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Portal:Latin America

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Introduction

Latin America (orthographic projection).svg

Latin America is a group of countries and dependencies in the Western Hemisphere where Romance languages such as Spanish, French and Portuguese are spoken; it is broader than the terms Ibero-America or Hispanic America. The term originated in the Napoleon III French government in the mid-19th century as Amérique latine to consider French-speaking territories in the Americas, (French Canadians, French Louisiana, French Guiana, Haiti, Guadeloupe, Martinique, Saint Martin, Saint Barthélemy) along with the larger group of countries where Spanish and Portuguese languages prevailed, including the Spanish-speaking portions of the United States (Southwestern United States and Florida) Today, areas of Canada and the United States (with the exception of Puerto Rico and Miami) where Spanish, Portuguese and French are predominant are typically not included in definitions of Latin America.

Latin America consists of twenty sovereign states and several territories and dependencies which cover an area that stretches from the northern border of Mexico to the southern tip of South America, including the Caribbean. It has an area of approximately 19,197,000 km2 (7,412,000 sq mi), almost 13% of the Earth's land surface area. As of 2016, its population was estimated at more than 639 million and in 2014, Latin America had a combined nominal GDP of 5,573,397 million USD and a GDP PPP of 7,531,585 million USD.

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La Paz
Credit: Rodrigo Achá

Panorama of La Paz, the capital and second largest city in population (after Santa Cruz de la Sierra) of Bolivia. The city hosts numerous local festivities, and is an important cultural center of Bolivia.

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Rongorongo is a system of glyphs discovered in the 19th century on Easter Island that appears to be writing or proto-writing. It cannot be read despite numerous attempts at decipherment. Although some calendrical and what might prove to be genealogical information has been identified, not even these glyphs can actually be read. If rongorongo does prove to be writing, it could be one of as few as three or four independent inventions of writing in human history. Two dozen wooden objects bearing rongorongo inscriptions, some heavily weathered, burned, or otherwise damaged, were collected in the late 19th century and are now scattered in museums and private collections. None remain on Easter Island. The objects are mostly tablets shaped from irregular pieces of wood, sometimes driftwood, but include a chieftain's staff, a bird-man statuette, and two reimiro ornaments. There are also a few petroglyphs which may include short rongorongo inscriptions. Oral history suggests that only a small elite was ever literate and that the tablets were sacred. Authentic rongorongo texts are written in alternating directions, a system called reverse boustrophedon. In a third of the tablets, the lines of text are inscribed in shallow fluting carved into the wood. The glyphs themselves are outlines of human, animal, plant, artifact and geometric forms. Many of the human and animal figures, such as 200 Rongorongo glyph 200 and 280 Rongorongo glyph 280, have characteristic protuberances on each side of the head, possibly representing ears or eyes. Individual texts are conventionally known by a single uppercase letter and a name, such as Tablet C, the Mamari Tablet. The somewhat variable names may be descriptive or indicate where the object is kept, as in the Oar, the Snuffbox, the Small Santiago Tablet, and the Santiago Staff.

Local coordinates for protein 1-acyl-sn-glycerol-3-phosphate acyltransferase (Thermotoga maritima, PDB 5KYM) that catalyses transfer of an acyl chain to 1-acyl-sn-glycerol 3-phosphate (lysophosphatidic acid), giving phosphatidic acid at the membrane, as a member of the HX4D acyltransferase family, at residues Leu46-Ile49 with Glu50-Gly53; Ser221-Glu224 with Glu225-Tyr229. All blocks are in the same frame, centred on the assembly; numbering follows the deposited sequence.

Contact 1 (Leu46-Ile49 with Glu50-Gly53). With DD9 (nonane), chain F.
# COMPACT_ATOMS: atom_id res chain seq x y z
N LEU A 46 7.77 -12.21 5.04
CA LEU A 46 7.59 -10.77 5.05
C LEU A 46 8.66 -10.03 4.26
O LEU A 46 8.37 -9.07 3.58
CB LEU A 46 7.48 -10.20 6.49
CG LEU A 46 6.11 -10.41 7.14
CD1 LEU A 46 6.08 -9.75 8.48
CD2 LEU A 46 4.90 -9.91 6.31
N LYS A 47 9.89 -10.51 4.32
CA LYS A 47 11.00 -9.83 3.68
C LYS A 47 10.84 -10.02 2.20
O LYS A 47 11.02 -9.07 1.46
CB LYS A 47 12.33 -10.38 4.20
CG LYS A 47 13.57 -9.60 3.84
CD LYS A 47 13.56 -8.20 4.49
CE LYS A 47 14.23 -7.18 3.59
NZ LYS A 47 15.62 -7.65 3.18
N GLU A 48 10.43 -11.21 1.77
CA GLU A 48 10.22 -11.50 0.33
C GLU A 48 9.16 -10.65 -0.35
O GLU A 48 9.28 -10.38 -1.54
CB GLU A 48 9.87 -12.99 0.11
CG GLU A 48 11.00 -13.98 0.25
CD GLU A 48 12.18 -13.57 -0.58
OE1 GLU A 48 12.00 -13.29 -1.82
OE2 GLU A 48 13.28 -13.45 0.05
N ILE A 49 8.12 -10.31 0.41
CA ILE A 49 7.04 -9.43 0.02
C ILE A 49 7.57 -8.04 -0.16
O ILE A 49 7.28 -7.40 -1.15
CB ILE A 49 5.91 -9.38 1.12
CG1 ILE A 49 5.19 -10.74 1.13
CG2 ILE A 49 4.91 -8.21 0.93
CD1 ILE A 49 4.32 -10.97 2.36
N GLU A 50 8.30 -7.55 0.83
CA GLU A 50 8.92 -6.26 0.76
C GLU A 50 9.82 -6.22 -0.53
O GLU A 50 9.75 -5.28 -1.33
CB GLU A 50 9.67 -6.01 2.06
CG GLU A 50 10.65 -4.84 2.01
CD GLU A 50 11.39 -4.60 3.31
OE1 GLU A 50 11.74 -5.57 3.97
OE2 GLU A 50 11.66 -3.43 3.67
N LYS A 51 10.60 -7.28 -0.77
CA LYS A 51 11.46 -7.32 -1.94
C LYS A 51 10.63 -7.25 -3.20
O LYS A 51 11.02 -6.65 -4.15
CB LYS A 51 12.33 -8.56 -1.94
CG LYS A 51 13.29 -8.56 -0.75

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Latin American News

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A gaucho from Argentina, circa 1868
Credit: Library of Congress

Portrait of an Argentine gaucho, a term commonly used to describe residents of the South American pampas, chacos, or Patagonian grasslands, found principally in parts of Argentina, Uruguay, Southern Chile, and Southern Brazil.

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